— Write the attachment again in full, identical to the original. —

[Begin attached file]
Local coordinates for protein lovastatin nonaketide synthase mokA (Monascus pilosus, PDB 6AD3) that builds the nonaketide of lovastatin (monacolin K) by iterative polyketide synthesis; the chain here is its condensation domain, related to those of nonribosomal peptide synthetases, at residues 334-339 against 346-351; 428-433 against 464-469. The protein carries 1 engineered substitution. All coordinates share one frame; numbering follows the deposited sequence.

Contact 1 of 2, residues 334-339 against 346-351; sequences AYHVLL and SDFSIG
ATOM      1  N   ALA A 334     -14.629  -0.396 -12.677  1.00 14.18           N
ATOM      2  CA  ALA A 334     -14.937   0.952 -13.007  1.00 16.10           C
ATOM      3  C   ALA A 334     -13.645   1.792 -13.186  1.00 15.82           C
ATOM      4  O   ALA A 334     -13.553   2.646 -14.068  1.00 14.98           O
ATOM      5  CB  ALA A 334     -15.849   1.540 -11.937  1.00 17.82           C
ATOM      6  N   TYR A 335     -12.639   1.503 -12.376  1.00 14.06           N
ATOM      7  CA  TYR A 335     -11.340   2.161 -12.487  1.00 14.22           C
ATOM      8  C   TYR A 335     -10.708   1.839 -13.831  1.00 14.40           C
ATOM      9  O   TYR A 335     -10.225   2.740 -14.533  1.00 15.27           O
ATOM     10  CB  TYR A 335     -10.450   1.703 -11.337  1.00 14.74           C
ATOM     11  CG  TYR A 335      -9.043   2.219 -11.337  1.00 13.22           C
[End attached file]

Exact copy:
Local coordinates for protein lovastatin nonaketide synthase mokA (Monascus pilosus, PDB 6AD3) that builds the nonaketide of lovastatin (monacolin K) by iterative polyketide synthesis; the chain here is its condensation domain, related to those of nonribosomal peptide synthetases, at residues 334-339 against 346-351; 428-433 against 464-469. The protein carries 1 engineered substitution. All coordinates share one frame; numbering follows the deposited sequence.

Contact 1 of 2, residues 334-339 against 346-351; sequences AYHVLL and SDFSIG
ATOM      1  N   ALA A 334     -14.629  -0.396 -12.677  1.00 14.18           N
ATOM      2  CA  ALA A 334     -14.937   0.952 -13.007  1.00 16.10           C
ATOM      3  C   ALA A 334     -13.645   1.792 -13.186  1.00 15.82           C
ATOM      4  O   ALA A 334     -13.553   2.646 -14.068  1.00 14.98           O
ATOM      5  CB  ALA A 334     -15.849   1.540 -11.937  1.00 17.82           C
ATOM      6  N   TYR A 335     -12.639   1.503 -12.376  1.00 14.06           N
ATOM      7  CA  TYR A 335     -11.340   2.161 -12.487  1.00 14.22           C
ATOM      8  C   TYR A 335     -10.708   1.839 -13.831  1.00 14.40           C
ATOM      9  O   TYR A 335     -10.225   2.740 -14.533  1.00 15.27           O
ATOM     10  CB  TYR A 335     -10.450   1.703 -11.337  1.00 14.74           C
ATOM     11  CG  TYR A 335      -9.043   2.219 -11.337  1.00 13.22           C